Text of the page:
As the evening progressed, Bishop began the second movement: a slow and sensual adagio.  Once more, David found himself transported by the artistry with which Bishop conveyed the depth of the composition, and again David found himself struggling to maintain his focus and not lose himself in the music.  After the third and final movement, the crowd jumped to its feet.  Amidst the enthusiastic applause were resounding calls of "Bravo!" from some of the patrons.  Including, David noted with pleasure, the two men and one woman seated in the Somers’s box.

The audience was satisfied with no fewer than four bows, each time calling back both soloist and conductor to the stage with more cheers and applause.  As they walked back and forth across the stage for each bow, David watched with interest, half-expecting Bishop to react as a rock star might and toss an article of clothing to his adoring fans.  He did nothing of the sort, instead bowing with surprising grace and maintaining the decorum expected from a soloist performing with a world-renowned symphony orchestra.  David noticed that rather than basking in the glow of the audience’s response, Bishop appeared slightly ill at ease with the adulation, although he smiled personably and with genuine appreciation.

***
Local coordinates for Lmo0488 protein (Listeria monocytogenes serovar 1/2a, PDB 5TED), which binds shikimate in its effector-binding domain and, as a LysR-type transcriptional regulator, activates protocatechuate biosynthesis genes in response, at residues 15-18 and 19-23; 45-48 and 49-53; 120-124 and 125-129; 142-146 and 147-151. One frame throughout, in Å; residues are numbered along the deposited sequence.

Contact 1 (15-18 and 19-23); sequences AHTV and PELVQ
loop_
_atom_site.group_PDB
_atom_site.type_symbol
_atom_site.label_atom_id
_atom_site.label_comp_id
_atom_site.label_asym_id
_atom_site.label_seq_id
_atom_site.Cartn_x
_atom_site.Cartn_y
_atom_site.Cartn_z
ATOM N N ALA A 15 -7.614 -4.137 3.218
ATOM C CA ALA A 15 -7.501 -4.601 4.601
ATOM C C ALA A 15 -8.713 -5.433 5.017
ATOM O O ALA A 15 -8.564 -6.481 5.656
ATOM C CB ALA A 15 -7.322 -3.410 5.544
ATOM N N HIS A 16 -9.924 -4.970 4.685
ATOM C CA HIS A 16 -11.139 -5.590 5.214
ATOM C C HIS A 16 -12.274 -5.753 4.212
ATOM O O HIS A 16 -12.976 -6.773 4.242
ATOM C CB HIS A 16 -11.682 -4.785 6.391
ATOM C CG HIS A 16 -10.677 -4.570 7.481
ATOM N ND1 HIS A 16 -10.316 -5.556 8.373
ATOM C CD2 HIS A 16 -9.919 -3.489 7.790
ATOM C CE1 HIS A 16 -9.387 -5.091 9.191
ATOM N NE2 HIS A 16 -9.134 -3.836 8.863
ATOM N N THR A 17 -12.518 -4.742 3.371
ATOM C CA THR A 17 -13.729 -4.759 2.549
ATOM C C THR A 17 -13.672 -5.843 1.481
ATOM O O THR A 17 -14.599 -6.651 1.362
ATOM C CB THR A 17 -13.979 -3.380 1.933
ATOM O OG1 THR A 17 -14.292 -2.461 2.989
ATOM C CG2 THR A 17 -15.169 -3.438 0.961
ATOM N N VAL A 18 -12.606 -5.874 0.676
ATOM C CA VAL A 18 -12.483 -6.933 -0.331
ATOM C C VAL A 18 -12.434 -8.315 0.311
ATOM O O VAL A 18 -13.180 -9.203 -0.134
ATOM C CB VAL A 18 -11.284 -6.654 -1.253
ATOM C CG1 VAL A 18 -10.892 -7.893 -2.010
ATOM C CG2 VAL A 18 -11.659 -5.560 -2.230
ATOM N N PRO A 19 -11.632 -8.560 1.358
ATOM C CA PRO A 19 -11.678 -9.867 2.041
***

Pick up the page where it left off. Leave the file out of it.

After the final bow, David followed Bishop offstage.  He had intended to retreat to his dressing room, but several fans already crowded the wings, blocking the way.  Irritated by the lack of security, David attempted to walk around the gathering crowd by taking a path through the wings instead of directly out to the corridor.  Several orchestra members milled about, clearly anxious to congratulate Bishop on his performance.  Seeing David, they nodded in a formal manner—they had long since learned that the he did not wish to be disturbed after a performance.  David returned each gesture with a curt nod, sidestepping the approaching fans before slipping out the door and into the hallway.